The successful founder of tech companies joined forces with Rockaway thanks to his on-line camper van sharing platform. When he’s talking about his business, one thing is immediately clear: Campiri CEO Lukáš Janoušek…
Jan Hanuš loves adrenaline and major challenges – that’s why in his professional life he’s often been in charge of companies that needed major changes, and in his private life he loves wild downhill bike riding. Now he’s at the helm of the e-commerce MALL Group, where he became CEO in January of this year.
What key thing has 2020 taught you?
That even in normal times, challenging yourself a bit is worthwhile, because it can bring lots of good results. Thanks to the pandemic, I’m even more convinced that the best ideas always come along when you’re outside your comfort zone. It was amazing to see how people around me succeeded in getting their bearings in the new situation and think up things that had hitherto never occurred to them. And how quickly they thought them up – things that had formerly taken a half-year, could suddenly be done is six weeks. On a personal level, I started to have more appreciation for things I’d taken for granted, and reminded myself that it’s good to take a humble approach to life and not act as if everything were automatic. And I also realized that the winning tactic is to stay calm and avoid panic. I saw a lot of people around me who were panicking, and it wasn’t good.
What is the number-one rule that you follow at all costs in your business?
People first. You simply have to focus on people. If you don’t have enthusiastic, energetic people around you, you won’t be able to do a thing, no matter what you do. It all starts with the hiring process, when I mainly look at each applicant’s energy and values, which for me are at least 80 percent of the equation. But you can’t always build a team completely according to your expectations, so what I’ve found works is to move those who aren’t working out as I’d expected somewhere else, give them different responsibilities or tasks, because usually they’re then able to spread their wings and behave completely differently. It really works – I don’t fire people for making mistakes, but I do say goodbye due to poor values. And I must say that I haven’t had to say goodbye to that many people during my career.
One learns from one’s mistakes. What mistake taught you the most, and what, specifically?
Letting someone else appoint someone to an important position in the team. That’s the biggest mistake I’ve made. It’s happened to me twice, each time with catastrophic results. Since then, it’s something I’ve watched out for.
What is your most important piece of advice for new entrepreneurs and start-uppers?
Don’t wait for perfection; put your product on the market even if it’s not perfect, but be flexible and improve your product continuously. Because I know a lot of start-ups that are extremely successful, yet in the beginning had a completely different focus and different business model – and they succeeded because they were capable of change. So the key thing is iteration, and then also a reality check. You often create a start-up around some market expectations that in the end are irrelevant because they’re motivated only by some subjective idea you have. That’s why you shouldn’t be afraid to change it.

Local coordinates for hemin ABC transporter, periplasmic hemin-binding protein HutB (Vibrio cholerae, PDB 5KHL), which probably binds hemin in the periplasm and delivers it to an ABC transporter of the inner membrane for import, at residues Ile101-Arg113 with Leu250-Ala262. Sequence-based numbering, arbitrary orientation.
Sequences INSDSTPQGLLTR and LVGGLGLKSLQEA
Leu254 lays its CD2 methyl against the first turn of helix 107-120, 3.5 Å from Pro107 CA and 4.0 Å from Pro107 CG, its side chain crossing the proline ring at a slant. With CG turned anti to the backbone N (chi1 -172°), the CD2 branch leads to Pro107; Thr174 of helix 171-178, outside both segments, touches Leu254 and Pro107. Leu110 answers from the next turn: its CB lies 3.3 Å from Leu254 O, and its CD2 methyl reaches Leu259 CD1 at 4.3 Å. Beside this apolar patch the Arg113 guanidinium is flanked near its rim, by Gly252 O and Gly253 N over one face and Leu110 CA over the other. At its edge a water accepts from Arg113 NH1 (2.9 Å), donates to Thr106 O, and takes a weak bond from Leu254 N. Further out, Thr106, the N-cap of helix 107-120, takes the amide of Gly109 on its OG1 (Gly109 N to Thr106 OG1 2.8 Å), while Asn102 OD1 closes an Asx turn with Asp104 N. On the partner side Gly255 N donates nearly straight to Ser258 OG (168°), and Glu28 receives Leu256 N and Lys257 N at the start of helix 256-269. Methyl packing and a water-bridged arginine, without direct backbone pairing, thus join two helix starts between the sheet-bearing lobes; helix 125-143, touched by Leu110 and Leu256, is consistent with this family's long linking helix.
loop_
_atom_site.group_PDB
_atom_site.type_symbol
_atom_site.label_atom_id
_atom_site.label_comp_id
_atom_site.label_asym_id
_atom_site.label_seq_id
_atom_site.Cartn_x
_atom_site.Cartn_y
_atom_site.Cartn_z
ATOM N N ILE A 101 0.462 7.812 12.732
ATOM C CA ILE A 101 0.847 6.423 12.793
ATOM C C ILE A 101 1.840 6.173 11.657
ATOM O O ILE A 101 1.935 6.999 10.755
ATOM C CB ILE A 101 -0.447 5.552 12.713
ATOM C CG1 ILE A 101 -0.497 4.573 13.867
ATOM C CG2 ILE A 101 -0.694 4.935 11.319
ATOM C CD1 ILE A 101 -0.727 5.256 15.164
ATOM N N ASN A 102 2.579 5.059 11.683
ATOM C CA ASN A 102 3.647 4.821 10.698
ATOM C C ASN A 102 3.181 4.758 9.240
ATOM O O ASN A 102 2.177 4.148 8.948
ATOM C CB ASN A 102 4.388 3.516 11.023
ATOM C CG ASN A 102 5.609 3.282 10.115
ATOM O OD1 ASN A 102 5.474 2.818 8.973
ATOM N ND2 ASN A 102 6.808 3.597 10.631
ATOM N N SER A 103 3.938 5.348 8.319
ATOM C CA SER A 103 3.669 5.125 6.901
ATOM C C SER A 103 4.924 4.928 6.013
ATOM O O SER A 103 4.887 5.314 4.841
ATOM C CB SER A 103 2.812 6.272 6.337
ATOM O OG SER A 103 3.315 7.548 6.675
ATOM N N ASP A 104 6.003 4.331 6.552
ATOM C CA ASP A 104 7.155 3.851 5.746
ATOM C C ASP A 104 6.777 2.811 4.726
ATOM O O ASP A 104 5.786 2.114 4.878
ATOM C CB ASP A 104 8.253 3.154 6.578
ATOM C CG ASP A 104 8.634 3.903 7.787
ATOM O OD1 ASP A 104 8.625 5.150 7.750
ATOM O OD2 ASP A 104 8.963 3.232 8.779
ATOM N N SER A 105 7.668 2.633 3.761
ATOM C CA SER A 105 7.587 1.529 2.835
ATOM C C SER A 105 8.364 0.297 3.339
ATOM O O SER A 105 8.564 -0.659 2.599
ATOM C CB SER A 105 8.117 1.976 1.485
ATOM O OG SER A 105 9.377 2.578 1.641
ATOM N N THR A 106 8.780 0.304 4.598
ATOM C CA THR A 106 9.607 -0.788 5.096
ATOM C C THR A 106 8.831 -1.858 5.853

What do you consider the greatest benefit of your business for society?
Simply put, I like the fact that we bring the whole world to our customer’s door, so to speak. Thanks to our huge product range and abilities, you can buy goods from the comfort of your home from the farthest reaches of Europe just as easily as stepping out to do some shopping a couple of streets over. This is the model we’re aiming for, and which is already partially working. So yes – like every e-commerce service, we make life simpler for people, but we also make it more varied.
What question are you asked most often, and how do you answer?
There are two such questions. Firstly: Where do I get my energy? I always find this question comical, because on the contrary, I always say to myself that the difference between what I do and what I could do is still huge, from my perspective.
And the second: Why do people follow me, even when I’m inviting them to hell? When I look in the mirror, I laugh at that question just like I do at the first one, but it’s probably because since I was little I’ve been led to have a natural respect for people around me. People feel that I listen to them, respect them, and value them. And that’s something that will convince anyone that they’re following the right leader, one with whom they don’t have to be afraid to spread their wings and fly.
What life hack helps you most in your work?
That’s easy. When things come to a head, I switch off, there’s no other way to manage stress and a hectic programme. In my case, it’s downhill biking, which involves a lot of jumping and flying through the air. It’s refreshing. It’s really the best sport I’ve ever done, and I’ve tried a lot of them. This one is interesting in that when you approach a jump you can’t see past it, but you still have to build up enough speed, because if you don’t it’s bad and you’ll fall. It’s an ideal way to clear your head. I try to get out on my bike at least twice a week, and during trying times even three times. It really works.
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